Spring 2017 Events

Symposium

Marginalia in the Early Modern & Post-Modern Atlantic Worlds

9:00-9:15 am: Greetings and Introductions. Tony Grafton, Earle Havens, Jean Bauer

9:15-10:15: “Archaeologies of Reading: Expanding the AOR Digital Corpus.” This session will discuss the evolution of AOR over the past several years from heavy digital infrastructural development, to further applications and broadening humanities content for wider user audiences. Earle Havens, Sheridan Libraries, Johns Hopkins University; Matthew Symonds, Jaap Geraerts, Centre for Editing Lives and Letters, University College London

10:45-12:15 pm: Panel discussions, Princeton Center for Digital Humanities, Winthrop, and Derrida teams.

10:45-11:15: “Constraints of the Archive”: This session will discuss the obstacles—material, legal, and intellectual—of working to digitize archives. Speakers will reflect on problems we came across (copyright issues, physical conditions for digitization) and their effects on the intellectual goals of the projects. Alexander Baron-Raiffe, Madeline McMahon, and Jean Bauer

11:15-11:45: “Documents to Data”: This session will reflect on the intellectual distinction between viewing texts as documents (as humanities scholars traditionally do) and seeing them as data (to facilitate digitally enhanced analysis). Speakers will reflect on questions like: what constitutes a moment of citation? What counts as an “annotation” (especially verbal vs. nonverbal vs. insertions)? What constitutes “raw” material, or, to what extent data is always already interpreted? Christian Flow, Katie Chenoweth, Alexander Baron-Raiffe, and Rebecca Munson

11:45-12:15 pm: “Thinking Relationally”: This session will explore the different ways of structuring relational databases and the very different routes that our projects took thanks, largely, to how they conceptualize the relationships among books, annotations, and people. Panelists will discuss the intellectual questions that shaped their data schemas and how they affect the user’s experience of the site. Tony Grafton, Katie Chenoweth, Jean Bauer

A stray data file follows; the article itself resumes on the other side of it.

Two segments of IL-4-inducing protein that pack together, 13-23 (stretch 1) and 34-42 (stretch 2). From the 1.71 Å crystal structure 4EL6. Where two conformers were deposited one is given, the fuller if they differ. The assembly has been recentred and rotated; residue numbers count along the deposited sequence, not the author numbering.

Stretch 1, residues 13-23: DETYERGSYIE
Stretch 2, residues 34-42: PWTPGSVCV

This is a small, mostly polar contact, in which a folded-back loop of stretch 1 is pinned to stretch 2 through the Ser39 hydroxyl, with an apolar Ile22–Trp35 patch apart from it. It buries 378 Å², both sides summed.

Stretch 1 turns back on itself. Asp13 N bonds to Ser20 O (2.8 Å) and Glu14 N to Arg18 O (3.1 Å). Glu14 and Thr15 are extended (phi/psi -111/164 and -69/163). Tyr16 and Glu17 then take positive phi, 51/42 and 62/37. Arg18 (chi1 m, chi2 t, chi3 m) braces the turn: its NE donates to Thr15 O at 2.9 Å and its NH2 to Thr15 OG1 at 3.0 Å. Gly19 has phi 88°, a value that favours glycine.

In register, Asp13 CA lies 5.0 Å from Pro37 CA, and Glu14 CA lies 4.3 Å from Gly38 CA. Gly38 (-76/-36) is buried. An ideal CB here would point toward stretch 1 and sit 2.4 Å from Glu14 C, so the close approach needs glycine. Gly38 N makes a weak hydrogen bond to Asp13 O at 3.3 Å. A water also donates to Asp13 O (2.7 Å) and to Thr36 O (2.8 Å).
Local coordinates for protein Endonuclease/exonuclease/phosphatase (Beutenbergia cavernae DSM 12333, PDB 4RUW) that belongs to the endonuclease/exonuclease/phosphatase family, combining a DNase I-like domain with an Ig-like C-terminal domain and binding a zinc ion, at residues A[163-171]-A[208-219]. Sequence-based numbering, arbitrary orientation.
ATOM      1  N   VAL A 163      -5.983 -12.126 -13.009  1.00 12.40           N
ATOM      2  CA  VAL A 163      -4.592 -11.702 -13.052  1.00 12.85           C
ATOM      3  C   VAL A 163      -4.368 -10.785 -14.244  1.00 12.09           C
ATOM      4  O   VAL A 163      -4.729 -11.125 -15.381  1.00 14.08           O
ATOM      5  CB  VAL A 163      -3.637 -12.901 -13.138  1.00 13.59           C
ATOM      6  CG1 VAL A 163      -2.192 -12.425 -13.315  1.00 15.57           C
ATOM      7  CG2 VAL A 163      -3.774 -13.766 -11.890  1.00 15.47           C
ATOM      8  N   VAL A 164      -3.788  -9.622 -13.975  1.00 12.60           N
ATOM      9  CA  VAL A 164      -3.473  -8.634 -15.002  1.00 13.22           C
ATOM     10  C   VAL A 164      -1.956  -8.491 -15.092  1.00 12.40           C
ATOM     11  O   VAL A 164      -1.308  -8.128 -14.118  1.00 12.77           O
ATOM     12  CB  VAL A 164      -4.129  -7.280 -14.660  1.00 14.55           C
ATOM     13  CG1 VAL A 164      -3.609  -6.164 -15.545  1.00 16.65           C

Organized by Anthony Grafton and Jean Bauer (Princeton) and Earle Havens (Johns Hopkins University)

February 6 9:00–12:00 PM
Guest Lecture

Multidisciplinary Approaches in a Collaborative Digital Lab

"Away From the Lone Historian? Multidisciplinary Approaches in a Collaborative Digital Research Lab"

The rise of digital humanities labs has created opportunities for bringing together not just multidisciplinary research teams in the social sciences and humanities, but also created the potential to re-organize how social science research is structured by knowledge dissemination and archiving. A series of pilot approaches in migration research between 2008-2016, including the $1.17 million "Chinese Canadian Stories" project, brought together students, off-campus communities, and scholars to redefine approaches to the collaborative production and communication of knowledge. Dr. Henry Yu discusses how scholars, students, and community researchers at UBC have been using digital technology to help reshape what defines research and archival protocols. 


Henry Yu is an Associate Professor of History, and the Principal of St. John’s College, the University of British Columbia. He received his BA in History (Honors) from UBC and an MA and PhD in History from Princeton University. Prof. Yu’s research and teaching has been built around collaboration with local communities and civic society at multiple levels, in particular in the digital humanities. He is the author of Thinking Orientals: Migration, Contact, and Exoticism in Modern America (Oxford, 2001) and was the Project Lead for the $1.17 million “Chinese Canadian Stories” public history, research and education project (2010-2012). His current research interests include the history of fascination with interracial sex, Chinese migrations and the development of the “Cantonese Pacific” in the 19th and 20th century, and historical and contemporary engagements between Chinese migrants and indigenous communities within the Pacific basin. He served as the Chair for the Advisory Council for the Province of British Columbia overseeing legacy projects following BC’s apology in 2014 for its history of anti-Chinese legislation. At UBC, Yu helped develop the Asian Canadian and Asian Migrations Studies program, which launched in Fall 2014, and helped design and write the university’s Strategic Plan for Equity and Diversity. Yu served on the Board of Managing Editors of the American Quarterly after it moved to Los Angeles (2003-2007) and again after it moved to Honolulu (2013-2016). He has also served the American Studies Association as an elected member of the Nominating Committee (2003-2005) and Council (2007-2010) as well as the President’s Executive Committee (2007-2010).

This event is being put on by the Program in American Studies.

February 8 4:30–6:00 PM